Miltos Yerolemou

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Miltos Yerolemou
Miltos Yerolemou.jpg
Yerolemou in 2013
Born Miltos Yerolemou
London, United Kingdom
Occupation Actor
Years active 1996–present

Miltos Yerolemou is an English actor best known for his role as Syrio Forel in the HBO fantasy TV series Game of Thrones.

Yerolemou has also made appearances in films such as Star Wars: The Force Awakens and The Danish Girl.

Early life and career[edit]

The son of Greek Cypriot parents, Yerolemou was born in London and grew up in the United Kingdom. After his graduation, Yerolemou did not take acting lessons, but instead learned how to be an actor as a stage actor.

From 1997 to 2003 he was a regular on the television series Hububb. In 1998, he had a supporting role in Middleton's Changeling, and in 1999, he took part in a film adaptation of the Shakespeare play The Winter's Tale. It was followed by two extras roles in the documentary Neanderthal. He also appeared in the British series My Family, The West Wittering Affair, and the short film The Public Benefits.

Later career[edit]

Yerolemou with Charles Martinet at Armageddon 2012 in Auckland, New Zealand.
Yerolemou in Nashville in 2017

Yerolemou's first major role was as Syrio Forel in the first season of the HBO fantasy series Game of Thrones.[1] In the series, Yerolemou primarily worked with actress Maisie Williams as Arya Stark,[2] and portrayed a character known as "The First Sword of Braavos."[1] Thus most of his scenes involved sword work.[1] Following his appearance in Game of Thrones, Yerolemou was cast in Star Wars: The Force Awakens, as well as the award-winning film The Danish Girl.[3][4][5]

Yerolemou has appeared on stage with the Royal Shakespeare Company, and had a role in a BBC adaptation of Hilary Mantel's Wolf Hall.[3]

Yerolemou has also appeared in the BBC One series New Blood and the British-American film Tulip Fever.[6]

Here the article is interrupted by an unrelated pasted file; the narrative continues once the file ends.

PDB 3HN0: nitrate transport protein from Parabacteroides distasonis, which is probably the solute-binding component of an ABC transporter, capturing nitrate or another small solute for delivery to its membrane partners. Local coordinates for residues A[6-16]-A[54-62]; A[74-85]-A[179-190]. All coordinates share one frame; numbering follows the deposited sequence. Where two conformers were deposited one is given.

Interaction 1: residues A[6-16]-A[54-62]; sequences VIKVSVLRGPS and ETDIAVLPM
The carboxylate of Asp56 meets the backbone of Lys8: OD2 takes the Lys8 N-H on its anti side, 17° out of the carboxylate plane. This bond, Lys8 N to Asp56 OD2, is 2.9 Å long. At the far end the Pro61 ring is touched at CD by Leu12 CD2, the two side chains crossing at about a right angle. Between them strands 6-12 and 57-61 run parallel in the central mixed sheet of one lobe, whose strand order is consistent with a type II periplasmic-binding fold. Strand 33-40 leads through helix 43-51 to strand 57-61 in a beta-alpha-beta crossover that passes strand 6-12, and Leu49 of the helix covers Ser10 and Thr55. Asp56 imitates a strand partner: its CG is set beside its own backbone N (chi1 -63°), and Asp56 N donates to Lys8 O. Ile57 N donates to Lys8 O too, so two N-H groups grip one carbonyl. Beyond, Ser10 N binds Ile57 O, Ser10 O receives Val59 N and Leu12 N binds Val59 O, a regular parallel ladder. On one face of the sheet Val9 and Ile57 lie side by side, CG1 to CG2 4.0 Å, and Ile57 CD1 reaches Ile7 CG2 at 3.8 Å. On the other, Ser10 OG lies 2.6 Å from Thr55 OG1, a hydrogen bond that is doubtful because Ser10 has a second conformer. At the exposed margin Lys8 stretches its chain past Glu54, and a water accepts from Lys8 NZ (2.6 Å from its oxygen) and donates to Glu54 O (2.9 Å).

Most recently Yerolemou played The Fool in the Talawa Theatre Company and Royal Exchange Manchester co-production of King Lear, with Don Warrington taking on the title role. His performance as very well received, with reviews stating that his "extraordinary despair ... matches [his] brilliant comic timing",[7] that he "manages to provide a key to the entire performance",[8] and "irrepressible".[9]

Filmography[edit]

Year Title Role Notes
1995 Funny Bones Mime
1996 Shakespeare Shorts Porter
1998 Middleton's Changeling Asylum Inmate
2001 Neanderthal Neanderthal
2002 Black Books Schubert Customer
1997–2003 Hububb Mikey, Paul, Lady Skipton 26 episodes
2003 My Family Spanish policeman
2006 The Only Boy For Me Michael Hardington
2006 The West Wittering Affair Man in therapy
2008 Revealed Actor
2011 The Public Benefits CSA No. 1
2011 Game of Thrones Syrio Forel Season 1
2011 The Inbetweeners Movie Stavros
2014 M.I. High Thalamus
2014 The Boogeyman Lester Billings
2014 Walter Dimitri
2015 Wolf Hall French Nobleman
2015 The Danish Girl Dr. Mai
2015 Star Wars: The Force Awakens Bar Patron
2016 New Blood Menakis 2 episodes
2016 Tulip Fever Post-production
2016 The Circuit Pre-production
2016 Rubicon Azad Post-production
2016 Dark Continents Perro Pre-production

References[edit]

  1. ^ a b c Ratcliffe, Amy (29 May 2014). "Learning Water Dancing From 'Game of Thrones' Syrio Forel". Nerdist. Retrieved 16 June 2016. 
  2. ^ McCluskey, Megan (10 June 2016). "Game of Thrones Actor Drops Hint That His Character May Be Returning". Time. Retrieved 16 June 2016. 
  3. ^ a b Mzimba, Lizo (1 September 2014). "Game of Thrones swordsman joins Star Wars film". BBC News. Retrieved 16 June 2016. 
  4. ^ Goldberg, Matt (1 September 2014). "Game of Thrones' Miltos Yerolemou Joins Star Wars: Episode VII". Collider. Retrieved 16 June 2016. 
  5. ^ Newbold, Mark (2 September 2014). "Star Wars Episode 7: What role could Miltos Yerolemou play?". Metro. UK. Retrieved 16 June 2016. 
  6. ^ "Miltos Yerolemou Filmography – British Film Industry". BFI. Retrieved 16 June 2016. 
  7. ^ [1]
  8. ^ "Review: King Lear at the Royal Exchange – Exeunt Magazine". exeuntmagazine.com. 
  9. ^ Hickling, Alfred (7 April 2016). "King Lear review – as close to definitive as can be" – via The Guardian. 

External links[edit]